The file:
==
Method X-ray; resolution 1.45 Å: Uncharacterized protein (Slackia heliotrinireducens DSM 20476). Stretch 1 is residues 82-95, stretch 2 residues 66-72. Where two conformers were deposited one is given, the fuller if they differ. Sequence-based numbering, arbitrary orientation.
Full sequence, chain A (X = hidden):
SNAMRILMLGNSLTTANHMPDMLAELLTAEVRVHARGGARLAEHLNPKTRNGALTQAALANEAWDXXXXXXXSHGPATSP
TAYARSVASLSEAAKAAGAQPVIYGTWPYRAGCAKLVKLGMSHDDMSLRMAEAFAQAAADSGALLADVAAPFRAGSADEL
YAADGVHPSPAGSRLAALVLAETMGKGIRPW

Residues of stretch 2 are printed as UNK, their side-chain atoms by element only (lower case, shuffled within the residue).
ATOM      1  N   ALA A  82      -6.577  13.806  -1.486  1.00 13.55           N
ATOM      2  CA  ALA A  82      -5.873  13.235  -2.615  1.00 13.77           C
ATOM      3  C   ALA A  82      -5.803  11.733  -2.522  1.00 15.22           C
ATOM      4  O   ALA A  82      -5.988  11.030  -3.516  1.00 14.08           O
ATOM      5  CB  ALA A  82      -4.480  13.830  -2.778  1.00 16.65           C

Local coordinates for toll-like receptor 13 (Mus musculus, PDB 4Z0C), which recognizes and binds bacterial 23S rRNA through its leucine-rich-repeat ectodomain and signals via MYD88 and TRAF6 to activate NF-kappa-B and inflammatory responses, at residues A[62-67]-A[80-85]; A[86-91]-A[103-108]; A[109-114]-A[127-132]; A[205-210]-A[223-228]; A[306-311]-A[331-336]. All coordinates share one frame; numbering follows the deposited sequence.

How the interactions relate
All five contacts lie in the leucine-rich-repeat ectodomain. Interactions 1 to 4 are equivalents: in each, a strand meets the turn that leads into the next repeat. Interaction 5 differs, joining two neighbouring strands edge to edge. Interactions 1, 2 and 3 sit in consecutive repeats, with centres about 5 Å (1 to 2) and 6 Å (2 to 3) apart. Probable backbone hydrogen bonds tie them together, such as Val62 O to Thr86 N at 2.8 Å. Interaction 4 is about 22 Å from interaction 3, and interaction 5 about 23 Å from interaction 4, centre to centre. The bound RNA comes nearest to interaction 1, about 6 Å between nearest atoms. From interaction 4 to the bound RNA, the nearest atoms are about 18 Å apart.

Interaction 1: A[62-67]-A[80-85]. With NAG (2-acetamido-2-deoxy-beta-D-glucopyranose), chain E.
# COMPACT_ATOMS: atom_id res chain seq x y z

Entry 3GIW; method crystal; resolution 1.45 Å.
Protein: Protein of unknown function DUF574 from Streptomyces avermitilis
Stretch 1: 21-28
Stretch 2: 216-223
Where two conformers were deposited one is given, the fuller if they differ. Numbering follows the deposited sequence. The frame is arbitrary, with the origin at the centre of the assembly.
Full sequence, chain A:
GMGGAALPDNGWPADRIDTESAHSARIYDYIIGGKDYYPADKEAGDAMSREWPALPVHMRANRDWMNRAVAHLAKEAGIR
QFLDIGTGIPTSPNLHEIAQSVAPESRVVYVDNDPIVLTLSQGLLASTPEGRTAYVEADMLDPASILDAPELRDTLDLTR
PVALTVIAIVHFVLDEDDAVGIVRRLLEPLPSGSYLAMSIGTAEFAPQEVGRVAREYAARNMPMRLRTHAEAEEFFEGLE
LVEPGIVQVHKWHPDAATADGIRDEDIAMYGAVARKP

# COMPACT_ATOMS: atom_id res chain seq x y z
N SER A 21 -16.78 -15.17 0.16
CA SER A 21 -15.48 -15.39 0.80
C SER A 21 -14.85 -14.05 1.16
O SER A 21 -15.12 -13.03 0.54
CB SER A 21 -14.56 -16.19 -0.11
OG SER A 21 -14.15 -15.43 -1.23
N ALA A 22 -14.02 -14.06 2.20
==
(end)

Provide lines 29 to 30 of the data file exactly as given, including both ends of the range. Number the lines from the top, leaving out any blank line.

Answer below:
CA SER A 21 -15.48 -15.39 0.80
C SER A 21 -14.85 -14.05 1.16